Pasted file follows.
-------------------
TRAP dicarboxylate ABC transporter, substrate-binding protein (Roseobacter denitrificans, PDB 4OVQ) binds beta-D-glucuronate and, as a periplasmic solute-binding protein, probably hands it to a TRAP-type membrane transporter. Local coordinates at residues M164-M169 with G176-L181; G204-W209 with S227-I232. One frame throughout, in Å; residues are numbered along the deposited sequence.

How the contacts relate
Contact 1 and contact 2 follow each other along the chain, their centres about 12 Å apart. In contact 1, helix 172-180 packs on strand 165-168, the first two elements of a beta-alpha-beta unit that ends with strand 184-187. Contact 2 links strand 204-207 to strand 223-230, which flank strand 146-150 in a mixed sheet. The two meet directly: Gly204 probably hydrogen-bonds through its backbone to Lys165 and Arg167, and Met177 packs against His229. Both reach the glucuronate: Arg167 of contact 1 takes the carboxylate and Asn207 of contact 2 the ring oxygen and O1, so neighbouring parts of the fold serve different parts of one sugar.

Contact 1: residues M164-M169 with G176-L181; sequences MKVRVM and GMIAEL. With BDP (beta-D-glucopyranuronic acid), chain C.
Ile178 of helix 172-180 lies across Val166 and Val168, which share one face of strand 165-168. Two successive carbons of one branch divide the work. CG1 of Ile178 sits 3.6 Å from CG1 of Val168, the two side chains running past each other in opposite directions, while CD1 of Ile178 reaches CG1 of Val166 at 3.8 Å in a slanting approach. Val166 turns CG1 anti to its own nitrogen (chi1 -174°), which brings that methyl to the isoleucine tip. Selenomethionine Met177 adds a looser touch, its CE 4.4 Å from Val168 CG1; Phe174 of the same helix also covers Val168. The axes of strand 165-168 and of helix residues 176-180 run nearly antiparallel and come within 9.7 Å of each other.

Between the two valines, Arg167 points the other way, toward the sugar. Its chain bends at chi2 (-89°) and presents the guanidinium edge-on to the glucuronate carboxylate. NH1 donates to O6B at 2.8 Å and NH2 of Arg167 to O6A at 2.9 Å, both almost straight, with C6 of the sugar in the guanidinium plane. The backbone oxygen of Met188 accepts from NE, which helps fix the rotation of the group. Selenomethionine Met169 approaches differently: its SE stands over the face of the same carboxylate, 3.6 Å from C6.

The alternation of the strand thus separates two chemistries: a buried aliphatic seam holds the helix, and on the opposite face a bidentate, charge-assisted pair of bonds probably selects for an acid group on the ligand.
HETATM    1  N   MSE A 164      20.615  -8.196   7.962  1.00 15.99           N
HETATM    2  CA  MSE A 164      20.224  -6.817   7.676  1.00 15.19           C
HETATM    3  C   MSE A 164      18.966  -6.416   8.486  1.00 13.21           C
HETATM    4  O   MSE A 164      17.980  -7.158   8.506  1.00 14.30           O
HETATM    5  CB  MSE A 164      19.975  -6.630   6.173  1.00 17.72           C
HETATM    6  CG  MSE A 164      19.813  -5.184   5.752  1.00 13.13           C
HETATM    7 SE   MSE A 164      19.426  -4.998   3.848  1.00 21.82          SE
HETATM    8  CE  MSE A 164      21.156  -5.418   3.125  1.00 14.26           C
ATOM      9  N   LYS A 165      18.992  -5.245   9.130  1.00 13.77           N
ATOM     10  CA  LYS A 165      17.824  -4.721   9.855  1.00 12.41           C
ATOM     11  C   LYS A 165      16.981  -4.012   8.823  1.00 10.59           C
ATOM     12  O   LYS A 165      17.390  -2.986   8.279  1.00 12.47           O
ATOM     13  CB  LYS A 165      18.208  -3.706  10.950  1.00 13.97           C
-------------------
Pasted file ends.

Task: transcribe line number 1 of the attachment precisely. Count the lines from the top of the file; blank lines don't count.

TRAP dicarboxylate ABC transporter, substrate-binding protein (Roseobacter denitrificans, PDB 4OVQ) binds beta-D-glucuronate and, as a periplasmic solute-binding protein, probably hands it to a TRAP-type membrane transporter. Local coordinates at residues M164-M169 with G176-L181; G204-W209 with S227-I232. One frame throughout, in Å; residues are numbered along the deposited sequence.